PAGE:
It’s a good idea to plan your practice routes before you get into the car for a lesson – especially when your learner is still mastering the basics.

Planning your routes carefully will allow your learner to practice specific skills and then build on them in future lessons. This will help them gain confidence and a sense of achievement and progress.

As a coach, planned practice routes will help you give instructions earlier and more clearly. You’ll also feel more comfortable when your learner is behind the wheel.

Here are some tips for planning a practice route:

Day and time matters

Consider the day of the week and the time of the lesson. This can have a big impact on the amount of traffic they’ll have to deal with.

Don’t make practice routes too long

Work out what skills you both want to work on, so you don’t try to cover too much in each session.

For beginners, practice routes should be less than thirty minutes. Anything over that is a long time for someone to concentrate, especially when they’re new to driving.

Once your learner has mastered the basics, eg they can indicate correctly and check mirrors without being prompted, you can extend practice routes up to an hour.

Plan practice routes by ability

Plan each lesson by choosing an environment (types of road, speed zone, amount of traffic) that’s appropriate for the session and matches your learner’s level of ability. Think about any particular hazards that need to be included or avoided.

Learning to drive is a progression so make sure to consider this when planning. Start with simple situations with little or no traffic and build up to difficult situations with more traffic.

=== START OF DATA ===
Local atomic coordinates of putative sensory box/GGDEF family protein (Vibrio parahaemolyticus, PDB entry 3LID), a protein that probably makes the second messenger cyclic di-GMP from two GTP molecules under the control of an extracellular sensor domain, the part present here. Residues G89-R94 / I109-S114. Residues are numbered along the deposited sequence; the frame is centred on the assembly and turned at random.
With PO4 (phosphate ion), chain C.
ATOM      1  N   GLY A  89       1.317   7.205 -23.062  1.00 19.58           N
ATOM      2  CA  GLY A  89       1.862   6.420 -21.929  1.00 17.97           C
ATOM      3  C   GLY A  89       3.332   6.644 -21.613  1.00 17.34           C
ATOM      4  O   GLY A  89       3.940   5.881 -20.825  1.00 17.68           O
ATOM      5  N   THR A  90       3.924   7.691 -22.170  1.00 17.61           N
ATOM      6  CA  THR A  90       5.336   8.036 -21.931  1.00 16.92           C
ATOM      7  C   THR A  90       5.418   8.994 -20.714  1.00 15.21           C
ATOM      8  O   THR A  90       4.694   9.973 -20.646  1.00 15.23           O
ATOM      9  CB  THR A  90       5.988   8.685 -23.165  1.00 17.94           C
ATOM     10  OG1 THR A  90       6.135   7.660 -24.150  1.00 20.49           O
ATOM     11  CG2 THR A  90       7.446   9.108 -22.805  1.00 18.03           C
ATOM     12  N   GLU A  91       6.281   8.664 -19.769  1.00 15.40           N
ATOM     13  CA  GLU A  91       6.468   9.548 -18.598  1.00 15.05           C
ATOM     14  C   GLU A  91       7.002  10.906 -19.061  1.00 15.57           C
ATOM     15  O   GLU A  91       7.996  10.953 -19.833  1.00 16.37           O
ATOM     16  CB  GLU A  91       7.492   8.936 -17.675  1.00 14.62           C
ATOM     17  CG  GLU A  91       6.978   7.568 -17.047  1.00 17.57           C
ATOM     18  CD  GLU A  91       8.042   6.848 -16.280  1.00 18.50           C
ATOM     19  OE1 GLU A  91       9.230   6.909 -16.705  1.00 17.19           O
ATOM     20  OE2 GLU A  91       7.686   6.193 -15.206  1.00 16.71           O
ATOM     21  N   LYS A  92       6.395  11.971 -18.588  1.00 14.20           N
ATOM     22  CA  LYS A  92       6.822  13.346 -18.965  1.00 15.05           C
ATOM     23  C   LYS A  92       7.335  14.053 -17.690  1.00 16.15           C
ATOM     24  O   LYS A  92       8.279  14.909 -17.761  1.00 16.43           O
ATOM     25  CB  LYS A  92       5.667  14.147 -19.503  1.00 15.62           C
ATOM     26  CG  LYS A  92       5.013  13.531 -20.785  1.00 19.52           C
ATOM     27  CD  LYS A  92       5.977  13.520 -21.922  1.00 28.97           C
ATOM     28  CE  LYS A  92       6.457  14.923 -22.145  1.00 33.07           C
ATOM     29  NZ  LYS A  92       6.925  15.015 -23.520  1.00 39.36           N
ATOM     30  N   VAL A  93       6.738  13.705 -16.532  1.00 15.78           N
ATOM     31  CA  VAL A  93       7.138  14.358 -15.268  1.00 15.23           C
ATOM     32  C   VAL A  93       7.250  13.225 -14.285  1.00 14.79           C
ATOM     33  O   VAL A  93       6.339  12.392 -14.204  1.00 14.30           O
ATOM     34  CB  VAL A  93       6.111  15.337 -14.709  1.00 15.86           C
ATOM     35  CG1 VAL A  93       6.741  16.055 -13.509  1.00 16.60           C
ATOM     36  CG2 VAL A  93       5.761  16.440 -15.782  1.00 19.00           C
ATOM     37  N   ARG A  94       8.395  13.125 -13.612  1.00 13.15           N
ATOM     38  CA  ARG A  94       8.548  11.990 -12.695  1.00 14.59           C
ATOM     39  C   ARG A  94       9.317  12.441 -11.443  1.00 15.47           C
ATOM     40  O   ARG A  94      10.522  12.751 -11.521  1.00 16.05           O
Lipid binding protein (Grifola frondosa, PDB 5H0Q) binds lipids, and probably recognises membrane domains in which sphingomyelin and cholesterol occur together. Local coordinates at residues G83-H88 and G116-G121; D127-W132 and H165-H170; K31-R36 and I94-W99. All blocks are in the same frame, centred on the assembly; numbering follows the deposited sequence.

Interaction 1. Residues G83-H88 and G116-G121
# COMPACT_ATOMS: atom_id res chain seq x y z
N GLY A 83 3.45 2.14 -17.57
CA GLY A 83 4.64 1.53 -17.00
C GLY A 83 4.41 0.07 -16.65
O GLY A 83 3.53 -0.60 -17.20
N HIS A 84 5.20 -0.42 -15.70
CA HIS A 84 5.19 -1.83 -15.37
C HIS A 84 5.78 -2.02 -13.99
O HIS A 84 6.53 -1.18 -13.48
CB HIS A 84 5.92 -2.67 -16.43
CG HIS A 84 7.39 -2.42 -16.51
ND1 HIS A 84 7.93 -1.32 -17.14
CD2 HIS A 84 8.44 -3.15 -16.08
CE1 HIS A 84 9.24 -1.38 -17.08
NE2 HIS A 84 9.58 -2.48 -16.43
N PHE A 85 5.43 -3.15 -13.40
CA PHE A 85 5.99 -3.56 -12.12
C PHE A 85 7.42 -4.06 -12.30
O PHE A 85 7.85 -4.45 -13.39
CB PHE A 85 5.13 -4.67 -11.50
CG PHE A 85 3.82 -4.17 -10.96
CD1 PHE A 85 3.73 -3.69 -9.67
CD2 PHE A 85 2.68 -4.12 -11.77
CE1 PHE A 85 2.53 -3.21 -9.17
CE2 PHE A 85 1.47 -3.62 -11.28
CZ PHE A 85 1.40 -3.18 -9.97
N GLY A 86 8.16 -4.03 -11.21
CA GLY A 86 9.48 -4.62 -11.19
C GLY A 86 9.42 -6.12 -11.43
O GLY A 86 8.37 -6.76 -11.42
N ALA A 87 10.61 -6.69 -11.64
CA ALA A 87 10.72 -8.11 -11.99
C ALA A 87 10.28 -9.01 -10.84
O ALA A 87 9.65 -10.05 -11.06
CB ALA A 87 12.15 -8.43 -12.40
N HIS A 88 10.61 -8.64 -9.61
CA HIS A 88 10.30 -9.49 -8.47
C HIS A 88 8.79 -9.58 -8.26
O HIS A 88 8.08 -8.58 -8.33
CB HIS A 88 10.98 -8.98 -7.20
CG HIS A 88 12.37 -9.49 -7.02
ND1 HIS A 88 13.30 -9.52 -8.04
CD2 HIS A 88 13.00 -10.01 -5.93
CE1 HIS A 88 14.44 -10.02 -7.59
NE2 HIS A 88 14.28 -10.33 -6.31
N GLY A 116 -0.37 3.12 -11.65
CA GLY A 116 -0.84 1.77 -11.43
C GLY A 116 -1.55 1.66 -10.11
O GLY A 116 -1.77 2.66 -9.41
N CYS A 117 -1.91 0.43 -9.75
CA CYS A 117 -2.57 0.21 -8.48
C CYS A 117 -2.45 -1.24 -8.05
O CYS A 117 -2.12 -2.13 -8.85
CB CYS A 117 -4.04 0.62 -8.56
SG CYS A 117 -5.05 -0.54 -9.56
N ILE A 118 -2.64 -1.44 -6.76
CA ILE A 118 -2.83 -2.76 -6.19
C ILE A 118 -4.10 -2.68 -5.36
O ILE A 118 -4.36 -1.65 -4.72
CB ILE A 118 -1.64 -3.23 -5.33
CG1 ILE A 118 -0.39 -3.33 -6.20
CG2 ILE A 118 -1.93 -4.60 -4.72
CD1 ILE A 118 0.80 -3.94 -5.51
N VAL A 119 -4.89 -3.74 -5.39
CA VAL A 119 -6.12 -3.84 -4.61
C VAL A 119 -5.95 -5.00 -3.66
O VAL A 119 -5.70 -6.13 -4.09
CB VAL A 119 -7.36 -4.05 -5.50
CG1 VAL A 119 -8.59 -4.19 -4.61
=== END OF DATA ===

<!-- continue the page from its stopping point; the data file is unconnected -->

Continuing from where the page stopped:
Don’t compromise safety by putting your learner in a dangerous situation beyond their level of ability.

Here are some suggested practice environments:

Starting out and beginner environments

  • Off-road areas such as car parks, industrial and commercial sites, and private land.
  • Quiet, wide roads on level ground to practice skills like steering, braking, gear changing and parking without disrupting other road users.
  • Simple intersections with left and right turns.

Intermediate environments

  • All types of intersections with Give Way signs, Stop signs and traffic lights.
  • Different gradients. For example, steep roads and slopes to practice uphill first gear 'hold and control’ at intersections.
  • Roundabouts, roads for performing U-turns, three point turns and reversing.

Experienced environments

Choose routes that extend the learner’s ability to deal with:

  • Multi-laned roads
  • One-way streets
  • Railway level crossings
  • Pedestrian crossings and busy shopping areas
  • Rural roads
  • Motorways

If you can’t find the right practice environment

Not all the environments your learner needs to practice in may be available locally. For example, you may live in an area where there are no hills. In this situation, try to think of a creative solution – you may still be able practice hill starts if you can find a gradient where the car would roll back if the hill start isn’t performed correctly.

Remember although your learner may not immediately need certain skills (depending on the environment in which they live) they may need them in the future if they travel or move to a difference place.

Transfer responsibility for route planning

Once your learner is confident and at an experienced stage, start transferring responsibility for route planning to them.

To do this:

  • Start the lesson by telling them you want to go from A to B.
  • Get them to plan a route with you.
  • If you think the route they’ve chosen is suitable – given road and traffic conditions, take your learner out to drive it.

If they’re unfamiliar with the area, you may need to give some help identifying the streets along the way.

Keep a record of routes you’ve done

It’s a good idea to keep a record of what routes you and your learner have completed together. Repeating routes too many times can bore learners and might annoy local residents.